Rapid formation of new migration route and breeding area by Arctic geese

Jesper Madsen*, Kees H.T. Schreven, Gitte H. Jensen, Fred A. Johnson, Leif Nilsson, Bart A. Nolet, Jorma Pessa

*Corresponding author for this work

Research output: Contribution to journal/periodicalArticleScientificpeer-review

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Many Arctic-breeding animals are at risk from local extirpation associated with habitat constriction and alterations in phenology in their Arctic environment as a result of rapid global warming.1 Migratory species face additional increasing anthropogenic pressures along their migratory routes such as habitat destruction, droughts, creation of barriers, and overexploitation.2,3 Such species can only persist if they adjust their migration, timing of breeding, and range.4 Here, we document both the abrupt (∼10 years) formation of a new migration route and a disjunct breeding population of the pink-footed goose (Anser brachyrhynchus) on Novaya Zemlya, Russia, almost 1,000 km away from the original breeding grounds in Svalbard. The population has grown to 3,000–4,000 birds, explained by intrinsic growth and continued immigration from the original route. The colonization was enabled by recent warming on Novaya Zemlya. We propose that social behavior of geese, resulting in cultural transmission of migration behavior among conspecifics as well as in mixed-species flocks, is key to this fast development and acts as a mechanism enabling ecological rescue in a rapidly changing world.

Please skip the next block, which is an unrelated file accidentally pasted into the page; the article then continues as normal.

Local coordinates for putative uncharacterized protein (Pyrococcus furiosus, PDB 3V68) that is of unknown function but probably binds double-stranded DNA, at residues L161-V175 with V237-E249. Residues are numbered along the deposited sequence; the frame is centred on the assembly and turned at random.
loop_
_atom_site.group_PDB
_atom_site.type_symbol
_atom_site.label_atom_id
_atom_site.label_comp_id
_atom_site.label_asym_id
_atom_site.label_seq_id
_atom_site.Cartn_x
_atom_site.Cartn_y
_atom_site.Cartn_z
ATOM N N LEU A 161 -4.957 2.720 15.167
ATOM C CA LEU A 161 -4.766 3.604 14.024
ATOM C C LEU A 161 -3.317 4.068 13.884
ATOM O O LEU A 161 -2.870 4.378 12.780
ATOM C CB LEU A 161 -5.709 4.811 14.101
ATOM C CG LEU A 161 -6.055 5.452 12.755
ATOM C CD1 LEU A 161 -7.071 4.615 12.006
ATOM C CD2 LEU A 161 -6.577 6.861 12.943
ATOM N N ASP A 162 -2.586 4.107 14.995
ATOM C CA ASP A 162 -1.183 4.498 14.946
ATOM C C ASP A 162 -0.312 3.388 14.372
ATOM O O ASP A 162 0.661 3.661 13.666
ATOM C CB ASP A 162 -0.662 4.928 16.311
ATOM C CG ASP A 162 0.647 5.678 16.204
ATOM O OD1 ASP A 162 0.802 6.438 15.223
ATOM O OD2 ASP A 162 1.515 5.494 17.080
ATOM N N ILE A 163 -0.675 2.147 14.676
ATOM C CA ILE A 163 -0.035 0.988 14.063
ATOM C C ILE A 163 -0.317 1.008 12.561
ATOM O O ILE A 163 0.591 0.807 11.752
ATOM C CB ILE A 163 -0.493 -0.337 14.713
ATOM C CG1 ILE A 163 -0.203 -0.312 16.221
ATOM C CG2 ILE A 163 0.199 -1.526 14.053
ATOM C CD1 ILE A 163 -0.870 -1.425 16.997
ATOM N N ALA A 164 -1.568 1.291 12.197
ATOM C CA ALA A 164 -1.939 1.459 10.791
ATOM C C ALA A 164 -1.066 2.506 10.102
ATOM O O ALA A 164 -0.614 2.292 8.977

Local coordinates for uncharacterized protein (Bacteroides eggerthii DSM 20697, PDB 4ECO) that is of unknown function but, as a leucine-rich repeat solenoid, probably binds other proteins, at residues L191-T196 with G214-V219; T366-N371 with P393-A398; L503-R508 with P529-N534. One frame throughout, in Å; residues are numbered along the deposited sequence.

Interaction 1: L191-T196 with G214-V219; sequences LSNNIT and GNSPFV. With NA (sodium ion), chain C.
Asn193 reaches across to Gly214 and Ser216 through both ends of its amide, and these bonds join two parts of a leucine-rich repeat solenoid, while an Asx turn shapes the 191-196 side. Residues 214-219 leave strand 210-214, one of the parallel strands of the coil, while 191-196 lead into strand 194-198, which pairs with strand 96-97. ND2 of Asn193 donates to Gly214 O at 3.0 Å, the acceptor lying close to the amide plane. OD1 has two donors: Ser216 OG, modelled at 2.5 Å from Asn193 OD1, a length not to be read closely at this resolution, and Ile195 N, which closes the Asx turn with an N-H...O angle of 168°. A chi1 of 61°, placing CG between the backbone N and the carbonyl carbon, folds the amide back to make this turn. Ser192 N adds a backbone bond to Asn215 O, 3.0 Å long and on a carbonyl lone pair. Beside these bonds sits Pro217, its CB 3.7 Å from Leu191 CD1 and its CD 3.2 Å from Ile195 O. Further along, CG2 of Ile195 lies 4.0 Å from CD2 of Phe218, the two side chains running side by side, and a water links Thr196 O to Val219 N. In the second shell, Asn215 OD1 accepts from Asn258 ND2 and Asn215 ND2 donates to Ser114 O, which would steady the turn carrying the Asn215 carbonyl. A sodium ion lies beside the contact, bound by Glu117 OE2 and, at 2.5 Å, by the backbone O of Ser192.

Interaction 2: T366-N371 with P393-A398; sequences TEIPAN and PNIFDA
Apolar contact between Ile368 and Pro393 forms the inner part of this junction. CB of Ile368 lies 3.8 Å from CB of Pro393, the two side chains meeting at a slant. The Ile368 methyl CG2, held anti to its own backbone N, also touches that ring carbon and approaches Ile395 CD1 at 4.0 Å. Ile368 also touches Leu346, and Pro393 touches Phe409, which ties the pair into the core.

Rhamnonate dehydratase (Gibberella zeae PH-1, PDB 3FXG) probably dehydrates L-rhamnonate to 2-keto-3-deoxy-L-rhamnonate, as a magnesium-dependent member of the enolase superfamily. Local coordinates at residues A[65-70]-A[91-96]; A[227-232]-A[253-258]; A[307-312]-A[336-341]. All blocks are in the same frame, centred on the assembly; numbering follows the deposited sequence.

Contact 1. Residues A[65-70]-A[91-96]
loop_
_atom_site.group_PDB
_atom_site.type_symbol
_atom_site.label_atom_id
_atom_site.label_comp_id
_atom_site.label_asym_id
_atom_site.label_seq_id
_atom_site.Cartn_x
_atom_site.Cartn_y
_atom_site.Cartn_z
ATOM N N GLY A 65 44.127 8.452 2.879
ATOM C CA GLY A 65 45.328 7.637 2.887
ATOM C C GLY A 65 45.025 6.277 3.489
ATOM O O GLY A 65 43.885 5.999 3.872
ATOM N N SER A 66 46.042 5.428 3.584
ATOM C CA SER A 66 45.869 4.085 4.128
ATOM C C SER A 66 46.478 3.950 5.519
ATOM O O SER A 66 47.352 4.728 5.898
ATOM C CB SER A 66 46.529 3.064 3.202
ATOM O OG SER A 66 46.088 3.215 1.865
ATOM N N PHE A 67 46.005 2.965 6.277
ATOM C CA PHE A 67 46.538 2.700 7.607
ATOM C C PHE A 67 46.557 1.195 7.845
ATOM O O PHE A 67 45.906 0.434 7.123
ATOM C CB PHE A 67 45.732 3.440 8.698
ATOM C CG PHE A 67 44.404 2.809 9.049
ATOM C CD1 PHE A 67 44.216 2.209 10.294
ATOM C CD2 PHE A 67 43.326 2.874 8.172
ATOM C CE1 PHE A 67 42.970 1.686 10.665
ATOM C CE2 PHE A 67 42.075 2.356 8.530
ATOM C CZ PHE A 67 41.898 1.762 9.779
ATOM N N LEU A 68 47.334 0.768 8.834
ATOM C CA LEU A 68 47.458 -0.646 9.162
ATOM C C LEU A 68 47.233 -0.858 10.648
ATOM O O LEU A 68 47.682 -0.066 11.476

Original languageEnglish
JournalCurrent Biology
Publication statusPublished - 01 Mar 2023


  • Arctic
  • climate change
  • cultural transmission
  • habitat loss
  • rapid evolution
  • pink-footed goose
  • population exchange
  • social learning


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